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James Martin presents his business venture, Copa di Vino, to judges on the ABC-TV show “Shark Tank.”

Fish Tales and Sales

James Martin presents his business venture, Copa di Vino, to judges on the ABC-TV show “Shark Tank.”

By Stuart Watson

James Martin took no money and sold no share of his Copa Di Vino wine enterprise during an unprecedented two appearances on ABC’s hit reality show “Shark Tank.” But the visibility of those appearances helped the entrepreneur from The Dalles chomp a chunk out of the latent appetite for quality wines in single-serving containers. 

After rejecting — twice — investment offers of $600,000 in his company, Martin says the huge television exposure led to a flood of contacts from other interested investors and potential business partners. As a result, he says, he has secured more than $4 million of investment since the initial show aired in the spring of 2011, about a year after he first contacted producers about possibly appearing.

That funding has helped boost sales from retail outlets in seven states to more than 35 states. Annual revenues have tracked that same trajectory, rising from around $500,000 before the first show, to roughly $12 million now.

“The exposure’s been phenomenal,” Martin says. “Very few wine brands get that kind of primetime exposure.”

Not bad for a guy who didn’t know what “Shark Tank” was until customers visiting Copa’s tasting room at the Sunshine Mill complex on the east side of The Dalles suggested Martin look into consider the reality show hit.

He did, inquired, produced the requisite audition tape, and the next thing you know, he was down at the studios of Sony Pictures Television in Culver City, Calif., taping his first show (www.youtube.com/watch?v=2RtCs-Ztl7I). He says it’s a pretty hardball operation, going head-to-head with people who have banked millions — and, in some cases, billions.

The “sharks” include Mark Cuban, Barbara Corcoran, Daymond John, Kevin O’Leary, Lori Greiner and Robert Herjavec, all willing to grill owners of growth companies, and possibly invest if the candidates adequately defend their business models.

On Martin’s first visit, four of the five sharks dropped out, leaving Martin to duke it out with brash Canadian entrepreneur Kevin O’Leary, former owner of The Learning Company and Storage Now. Martin offered 20 percent of his company for $600,000.

O’Leary wasn’t interested in selling wine, but liked the bottling technology. He offered to split the patented packaging system from the wine brand, in exchange for $600,000 and a 51 percent stake. Martin rejected the offer. O’Leary called him a “dead man walking.”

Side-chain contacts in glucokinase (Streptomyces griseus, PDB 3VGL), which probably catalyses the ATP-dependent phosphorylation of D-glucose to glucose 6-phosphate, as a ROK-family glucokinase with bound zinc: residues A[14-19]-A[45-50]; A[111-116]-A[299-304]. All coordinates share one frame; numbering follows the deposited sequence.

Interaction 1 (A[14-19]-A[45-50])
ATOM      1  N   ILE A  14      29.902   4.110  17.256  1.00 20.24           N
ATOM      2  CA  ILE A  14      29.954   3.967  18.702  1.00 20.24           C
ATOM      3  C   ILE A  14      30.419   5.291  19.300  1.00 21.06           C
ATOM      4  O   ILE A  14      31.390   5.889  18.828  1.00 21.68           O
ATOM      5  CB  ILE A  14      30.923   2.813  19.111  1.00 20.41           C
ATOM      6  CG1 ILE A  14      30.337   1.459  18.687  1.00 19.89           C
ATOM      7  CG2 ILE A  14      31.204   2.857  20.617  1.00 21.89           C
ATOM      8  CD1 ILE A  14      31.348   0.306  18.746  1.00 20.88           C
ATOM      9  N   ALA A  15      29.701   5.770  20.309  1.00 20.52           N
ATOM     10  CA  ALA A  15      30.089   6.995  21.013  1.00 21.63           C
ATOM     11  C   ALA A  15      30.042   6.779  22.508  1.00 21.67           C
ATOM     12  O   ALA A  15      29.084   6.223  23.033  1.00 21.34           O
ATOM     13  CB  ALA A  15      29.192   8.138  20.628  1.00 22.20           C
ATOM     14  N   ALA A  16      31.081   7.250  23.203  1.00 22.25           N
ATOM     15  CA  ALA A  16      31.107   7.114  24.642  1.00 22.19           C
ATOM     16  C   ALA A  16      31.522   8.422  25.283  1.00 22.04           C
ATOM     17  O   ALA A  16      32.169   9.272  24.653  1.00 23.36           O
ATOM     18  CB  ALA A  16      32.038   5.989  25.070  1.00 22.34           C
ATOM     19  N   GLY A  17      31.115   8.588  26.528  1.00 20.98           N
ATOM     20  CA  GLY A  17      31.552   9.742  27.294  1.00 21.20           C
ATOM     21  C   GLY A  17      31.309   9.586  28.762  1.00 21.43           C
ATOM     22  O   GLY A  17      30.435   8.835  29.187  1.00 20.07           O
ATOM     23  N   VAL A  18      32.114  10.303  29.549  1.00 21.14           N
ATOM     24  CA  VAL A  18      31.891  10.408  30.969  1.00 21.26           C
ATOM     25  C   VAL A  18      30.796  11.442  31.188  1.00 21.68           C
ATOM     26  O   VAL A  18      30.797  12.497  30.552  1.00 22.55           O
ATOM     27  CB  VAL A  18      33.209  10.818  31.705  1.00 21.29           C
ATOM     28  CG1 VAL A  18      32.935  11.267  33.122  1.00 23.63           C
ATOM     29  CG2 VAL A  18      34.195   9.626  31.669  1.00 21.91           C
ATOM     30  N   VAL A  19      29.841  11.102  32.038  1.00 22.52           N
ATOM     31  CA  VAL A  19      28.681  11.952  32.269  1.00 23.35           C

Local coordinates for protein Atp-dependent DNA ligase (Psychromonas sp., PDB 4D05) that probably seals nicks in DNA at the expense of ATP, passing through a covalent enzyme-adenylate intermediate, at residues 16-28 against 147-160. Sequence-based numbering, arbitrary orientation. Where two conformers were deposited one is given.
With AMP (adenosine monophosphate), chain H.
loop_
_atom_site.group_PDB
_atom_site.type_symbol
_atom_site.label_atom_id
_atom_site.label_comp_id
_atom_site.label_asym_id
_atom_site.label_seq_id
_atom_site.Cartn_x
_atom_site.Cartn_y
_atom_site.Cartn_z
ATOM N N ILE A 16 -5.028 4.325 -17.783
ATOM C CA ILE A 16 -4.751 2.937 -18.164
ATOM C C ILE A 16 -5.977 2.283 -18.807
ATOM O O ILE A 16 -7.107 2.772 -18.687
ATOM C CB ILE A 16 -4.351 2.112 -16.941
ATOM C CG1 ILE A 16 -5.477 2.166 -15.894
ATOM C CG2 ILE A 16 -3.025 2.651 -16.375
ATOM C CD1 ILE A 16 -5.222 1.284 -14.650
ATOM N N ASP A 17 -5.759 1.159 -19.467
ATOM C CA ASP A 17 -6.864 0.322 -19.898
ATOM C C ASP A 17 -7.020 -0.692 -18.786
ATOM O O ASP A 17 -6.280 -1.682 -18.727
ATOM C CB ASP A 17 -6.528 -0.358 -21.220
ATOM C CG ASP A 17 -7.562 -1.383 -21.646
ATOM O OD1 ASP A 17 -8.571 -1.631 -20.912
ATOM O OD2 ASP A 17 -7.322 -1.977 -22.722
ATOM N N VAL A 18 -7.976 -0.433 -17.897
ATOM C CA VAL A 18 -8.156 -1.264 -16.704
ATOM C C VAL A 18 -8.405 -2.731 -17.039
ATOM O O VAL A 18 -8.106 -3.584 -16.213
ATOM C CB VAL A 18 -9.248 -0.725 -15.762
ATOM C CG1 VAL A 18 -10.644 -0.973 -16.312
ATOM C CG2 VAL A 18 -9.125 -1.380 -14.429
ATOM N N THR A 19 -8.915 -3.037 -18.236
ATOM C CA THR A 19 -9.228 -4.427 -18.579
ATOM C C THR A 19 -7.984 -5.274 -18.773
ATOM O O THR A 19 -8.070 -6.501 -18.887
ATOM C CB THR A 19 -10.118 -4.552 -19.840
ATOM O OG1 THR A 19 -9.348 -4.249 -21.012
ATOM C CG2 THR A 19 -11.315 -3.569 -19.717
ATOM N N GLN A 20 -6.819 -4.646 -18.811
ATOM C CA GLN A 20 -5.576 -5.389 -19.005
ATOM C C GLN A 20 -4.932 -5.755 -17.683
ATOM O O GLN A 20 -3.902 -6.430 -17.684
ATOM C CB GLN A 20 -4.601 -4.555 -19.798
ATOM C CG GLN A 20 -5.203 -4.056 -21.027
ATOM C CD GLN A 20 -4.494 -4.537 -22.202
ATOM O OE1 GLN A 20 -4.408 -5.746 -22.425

He and the other sharks were visibly surprised to see Martin return during the third season (www.youtube.com/watch?v=G07GytTtwIc) for the first repeat appearance by any of the show’s investment candidates. That time, three of the panelists agreed to offer $200,000 each ($600,000 total) for a 30 percent share of the company.

Martin walked away from that offer, too, saying they “weren’t attractive offers.”

He says he didn’t really expect to get a deal on the show. The gold lay in the 4 to 6 million viewers for each show. Global distribution has bumped total viewership past 35 million, Martin says. The investment generated by that exposure has helped Copa Di Vino triple its production capacity and move the production operation into a remodeled building at the Sunshine Mill site.

Martin, who until now has purchased grapes from other growers, is also developing his own vineyards. He has purchased 500 acres of land east of The Dalles where he hopes to plant about 400 acres in vines.

He says the response to Copa Di Vino has been fantastic around the country, from major sports venues, to Vegas hotels serving pedestrians who want to sip while they stroll the Strip.

Beyond his own wines, Martin is eager to introduce his packaging to other Northwest wineries. “We want to put out higher quality wines that have more value,” he says. As one such example, he cites his own Copa Di Vino Pinot Grigio, which won Best in Show White Wine at the Northwest Food & Wine Festival last November.

“We’re just starting to reach out to industry,” he says. “We have some large wines coming on line this spring and summer. Stay tuned and watch for it.” 

A veteran Northwest newspaper and magazine reporter and editor, Stu Watson owns Watsonx2 Communications in Hood River.

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